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The Power of Money in F. Scott Fitzgerald’s The Great Gatsby

Powerful Essays
The Power of Money in The Great Gatsby

Ex-President Jimmy Carter knows both the power and the limitations of money. He is also aware that the acquisition of money or material wealth is not a worthwhile goal. This was made clear in his speech to the American people when he stated: "Our great cities and our mighty buildings will avail us not if we lack spiritual strength to subdue mere objects to the higher purposes of humanity" (Harnsberger 14). In F. Scott Fitzgerald's novel, The Great Gatsby, the author clearly illustrates that Jay Gatsby does not understand the limitations of the power of money. Gatsby believes that money can recreate the past, buy him happiness, and allow him to climb the social ladder in the prominent East Egg.

Jay Gatsby believes he can buy happiness; and this is exhibited through his house, his clothes, and through Daisy. He owns a large portion of finances due to some mysterious source of wealth, and he uses this mystery source to buy his house, his clothes, and Daisy. Gatsby's house, as Fitzgerald describes it, is "a factual imitation of some Hotel de Ville in Normandy, with a tower on one side, spanking new under a thin beard of raw ivy, and a marble swimming pool and more than forty acres of lawn and garden" (Fitzgerald 9). This house, as Fitzgerald fabulously enlightens to, is an immaculate symbol of Gatsby's incalculable income. "The house he feels he needs in order to win happiness" (Bewley 24), is an elegant mansion; that of which an excellent symbol of carelessness is displayed and is part of Gatsby's own persona. Every Monday after a party, this house is kept by eight servants. It has its own entrance gate, and is big enough to hold hundreds of people at a time. His careless...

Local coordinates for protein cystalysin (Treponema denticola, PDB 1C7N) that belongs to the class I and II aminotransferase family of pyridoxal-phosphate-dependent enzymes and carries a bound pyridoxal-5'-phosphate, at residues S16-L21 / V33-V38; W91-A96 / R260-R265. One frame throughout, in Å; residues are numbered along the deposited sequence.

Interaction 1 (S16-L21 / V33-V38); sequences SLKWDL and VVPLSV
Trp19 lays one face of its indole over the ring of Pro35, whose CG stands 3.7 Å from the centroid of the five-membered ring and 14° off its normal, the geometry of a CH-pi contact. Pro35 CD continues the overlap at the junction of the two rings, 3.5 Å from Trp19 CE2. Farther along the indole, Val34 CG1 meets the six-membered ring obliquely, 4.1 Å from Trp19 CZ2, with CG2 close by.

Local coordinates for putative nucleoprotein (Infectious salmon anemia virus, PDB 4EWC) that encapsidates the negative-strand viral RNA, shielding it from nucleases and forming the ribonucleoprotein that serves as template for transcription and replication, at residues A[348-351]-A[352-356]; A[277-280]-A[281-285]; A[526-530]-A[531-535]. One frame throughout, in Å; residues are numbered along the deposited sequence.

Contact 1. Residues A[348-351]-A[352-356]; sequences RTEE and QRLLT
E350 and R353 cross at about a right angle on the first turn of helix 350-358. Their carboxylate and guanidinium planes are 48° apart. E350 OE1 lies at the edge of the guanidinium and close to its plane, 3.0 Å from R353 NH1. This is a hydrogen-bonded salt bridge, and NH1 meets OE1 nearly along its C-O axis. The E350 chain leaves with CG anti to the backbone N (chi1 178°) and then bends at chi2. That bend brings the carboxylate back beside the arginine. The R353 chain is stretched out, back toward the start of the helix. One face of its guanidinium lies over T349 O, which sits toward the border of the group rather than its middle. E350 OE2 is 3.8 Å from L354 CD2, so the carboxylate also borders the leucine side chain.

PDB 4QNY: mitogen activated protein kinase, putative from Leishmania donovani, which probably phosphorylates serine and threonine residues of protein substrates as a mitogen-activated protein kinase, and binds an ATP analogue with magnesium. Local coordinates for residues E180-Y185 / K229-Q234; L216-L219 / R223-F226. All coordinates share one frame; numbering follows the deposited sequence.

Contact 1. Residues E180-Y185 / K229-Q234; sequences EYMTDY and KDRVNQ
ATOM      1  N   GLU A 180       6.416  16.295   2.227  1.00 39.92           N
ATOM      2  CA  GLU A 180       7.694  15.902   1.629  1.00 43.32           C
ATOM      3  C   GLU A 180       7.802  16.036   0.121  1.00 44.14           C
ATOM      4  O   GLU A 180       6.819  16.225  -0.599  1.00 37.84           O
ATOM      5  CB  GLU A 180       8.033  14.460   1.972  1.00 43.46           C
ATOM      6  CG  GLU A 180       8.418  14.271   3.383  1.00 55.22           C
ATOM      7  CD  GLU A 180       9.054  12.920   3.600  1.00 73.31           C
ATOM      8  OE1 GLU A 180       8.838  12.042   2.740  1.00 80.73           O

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...rength to subdue mere objects to the higher purposes of humanity" (Harnsberger 14).

Works Cited

Bewley, Marious. "Scott Fitzgerald Critisism of America." F. Scott Fitzgerald. Ed. Arthur Mizener. Englewood Cliffs, New Jersey: Prentice-Hall, 1963.

Bruccoli, Matthew J. Preface. The Great Gatsby. By F. Scott Fitzgerald. New York: Simon & Schuster, 1995. vii-xvi.

Cowley, Malcom. "Third Act Epilogue." New Jersey: Prentice-Hall,1963.

Fitzgerald, F. Scott. The Great Gatsby. 1925. New York: Simon & Schuster, 1995.

Harnsberger, Caroline Thomas, eds. Treasury of Presidential Quotations. Chicago: Follett, 1994.

Lehan, Richard. The Great Gatsby: The Limits of Wonder. Boston: Twayne Publishers, 1990.

Piper, Henry Dan. ed. Fitzgerald's The Great Gatsby: The Novel, the Critics, the Background. New York: Charles Scribner's Sons, 1970
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